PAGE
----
The Voluntary Provision of a Pure Public Good with Diminishing Marginal Returns
In experiments investigating the voluntary provision of a pure public good, participants consistently allocate resources to this good when the Nash prediction is to allocate nothing. This paper explores the robustness of this result when the Nash prediction calls for a division of resources between the private and public goods. The authors consider how a change in individual resource endowments and supplemental earnings information affect allocations to the public good. Results indicate that, under both the high and low endowment conditions, groups continue to allocate more resources than the Nash prediction. However, providing participants with detailed instructions that describe the declining marginal benefit to the public good leads to a significant decrease in allocations to the public good. Copyright 1999 by Kluwer Academic Publishers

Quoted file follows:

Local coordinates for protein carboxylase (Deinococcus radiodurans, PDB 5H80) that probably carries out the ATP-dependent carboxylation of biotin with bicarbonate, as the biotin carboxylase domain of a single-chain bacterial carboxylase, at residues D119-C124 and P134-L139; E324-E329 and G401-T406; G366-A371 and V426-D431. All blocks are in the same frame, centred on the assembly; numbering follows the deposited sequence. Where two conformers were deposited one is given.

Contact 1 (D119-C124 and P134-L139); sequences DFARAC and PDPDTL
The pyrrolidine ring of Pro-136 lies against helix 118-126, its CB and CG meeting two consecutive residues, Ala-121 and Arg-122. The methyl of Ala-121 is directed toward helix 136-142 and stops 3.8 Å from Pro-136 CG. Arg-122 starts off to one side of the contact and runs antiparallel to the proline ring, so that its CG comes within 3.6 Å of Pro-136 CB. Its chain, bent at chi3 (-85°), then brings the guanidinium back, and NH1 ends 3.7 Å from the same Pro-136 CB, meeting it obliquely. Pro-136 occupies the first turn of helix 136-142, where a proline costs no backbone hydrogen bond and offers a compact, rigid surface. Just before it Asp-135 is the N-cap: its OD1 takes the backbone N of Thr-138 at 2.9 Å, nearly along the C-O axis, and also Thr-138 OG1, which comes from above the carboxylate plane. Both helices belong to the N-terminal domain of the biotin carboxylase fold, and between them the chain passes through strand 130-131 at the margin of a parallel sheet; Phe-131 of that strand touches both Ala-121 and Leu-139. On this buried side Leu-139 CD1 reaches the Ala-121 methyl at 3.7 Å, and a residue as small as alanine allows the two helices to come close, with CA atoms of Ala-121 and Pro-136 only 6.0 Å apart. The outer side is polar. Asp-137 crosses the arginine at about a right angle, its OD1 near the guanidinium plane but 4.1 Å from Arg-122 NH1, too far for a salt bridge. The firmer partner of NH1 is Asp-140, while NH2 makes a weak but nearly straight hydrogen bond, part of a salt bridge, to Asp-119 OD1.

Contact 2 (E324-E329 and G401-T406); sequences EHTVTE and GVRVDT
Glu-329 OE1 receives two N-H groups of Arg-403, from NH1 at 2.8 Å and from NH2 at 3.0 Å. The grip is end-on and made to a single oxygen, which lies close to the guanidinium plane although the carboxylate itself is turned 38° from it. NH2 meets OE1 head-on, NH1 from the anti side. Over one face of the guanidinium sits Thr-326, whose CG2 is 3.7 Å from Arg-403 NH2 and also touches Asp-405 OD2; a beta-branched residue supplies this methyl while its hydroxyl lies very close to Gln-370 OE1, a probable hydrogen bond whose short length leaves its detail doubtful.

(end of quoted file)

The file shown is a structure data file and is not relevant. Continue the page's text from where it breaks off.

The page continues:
When requesting a correction, please mention this item's handle: RePEc:kap:pubcho:v:99:y:1999:i:1-2:p:139-60. See general information about how to correct material in RePEc.
For technical questions regarding this item, or to correct its authors, title, abstract, bibliographic or download information, contact: (Sonal Shukla)or (Rebekah McClure)
If references are entirely missing, you can add them using this form.